Juicy Role Is Making Him Famous

In "The Juiceman" television spots, he's dressed in a sporty windbreaker and a gold chain-link bracelet. In photos in newsletters and brochures, he's invariably poised astride a bicycle or dressed in a sleeveless athletic shirt, flexing tautly muscled arms that men half his age would be pleased to show off.

He is Jay Kordich, a 70-year-old evangelist for health who believes he overcame cancer 50 years ago through a regime of 13 glasses of carrot and apple juice per day. Since then, he has devoted his life to stumping for juice, supporting himself along the way by selling juice machines.

And he's become something of a celebrity.

"We use him more and more for public relations than for seminars," said Bob Lamson, chief operations officer of JM Marketing Inc. of Seattle, which has an exclusive contract with Kordich to promote JM's juicers. "He gets on talk shows and he's recognized in airports and places like that."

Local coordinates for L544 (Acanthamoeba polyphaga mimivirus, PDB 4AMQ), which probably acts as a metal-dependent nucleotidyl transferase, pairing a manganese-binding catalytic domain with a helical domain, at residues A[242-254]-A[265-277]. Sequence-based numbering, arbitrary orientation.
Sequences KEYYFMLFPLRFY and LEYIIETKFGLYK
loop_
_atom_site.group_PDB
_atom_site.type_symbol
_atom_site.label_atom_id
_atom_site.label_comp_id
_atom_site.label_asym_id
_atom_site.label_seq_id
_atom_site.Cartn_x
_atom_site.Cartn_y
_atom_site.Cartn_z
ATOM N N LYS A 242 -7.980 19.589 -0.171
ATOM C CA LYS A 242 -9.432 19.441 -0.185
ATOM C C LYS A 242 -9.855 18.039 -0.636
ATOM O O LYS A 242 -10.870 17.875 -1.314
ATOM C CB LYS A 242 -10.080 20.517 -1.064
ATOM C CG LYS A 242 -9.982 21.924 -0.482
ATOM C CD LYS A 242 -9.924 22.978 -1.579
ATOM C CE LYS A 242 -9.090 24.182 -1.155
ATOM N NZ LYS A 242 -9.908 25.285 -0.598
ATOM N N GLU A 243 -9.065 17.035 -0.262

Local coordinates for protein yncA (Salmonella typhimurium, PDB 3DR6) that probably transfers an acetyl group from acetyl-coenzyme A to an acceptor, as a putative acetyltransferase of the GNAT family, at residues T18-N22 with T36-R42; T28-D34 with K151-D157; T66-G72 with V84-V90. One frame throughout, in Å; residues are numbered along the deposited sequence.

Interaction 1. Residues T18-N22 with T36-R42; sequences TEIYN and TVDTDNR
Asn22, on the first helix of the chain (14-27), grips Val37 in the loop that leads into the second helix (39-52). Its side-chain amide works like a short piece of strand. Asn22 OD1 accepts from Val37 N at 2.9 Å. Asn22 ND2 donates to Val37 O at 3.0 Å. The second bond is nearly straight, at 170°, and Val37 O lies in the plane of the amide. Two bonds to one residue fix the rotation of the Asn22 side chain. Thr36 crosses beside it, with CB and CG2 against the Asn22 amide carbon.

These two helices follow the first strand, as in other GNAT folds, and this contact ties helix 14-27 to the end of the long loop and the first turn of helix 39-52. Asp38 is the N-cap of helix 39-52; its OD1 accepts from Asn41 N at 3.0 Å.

For seminars and videos for JM Marketing, Kordich waxes enthusiastically about juice. Sweeping his hand over a mound of fruit and vegetables, he says, "These are God's foods. I don't care how you cut it." Or, "All life on this planet emanates from the green of the plant."

Energetic and robust, Kordich usually mentions his 36-year-old wife and two young sons during the television spot.

He also mentions his "illness" that cut short a promising football career some 50 years ago. After playing in the Rose Bowl for the University of Southern California, he had signed with the Green Bay Packers, only to be diagnosed with cancer. He now lives in Las Vegas.

Some of Kordich's favorite elixers include: Something he calls AAA Juice, made of six carrots, one apple, two stalks of celery, one-half handful of wheatgrass, one-half handful of parsley and one-half beet; his Alkaline Special, made of one-quarter head of red or green cabbage and three stalks of celery; and the Bromelain Special, with a recipe that reads, "Pineapple (skin and all), unscrew top and throw away."

Lamson is careful to point out that JM does not promote juicing as a cure for disease, even though Kordich believes that fresh juice helped him overcome cancer.

"Our message is much more conservative," said Lamson. "Juicing is just a way for lazy Americans to drink vegetables rather than eat them."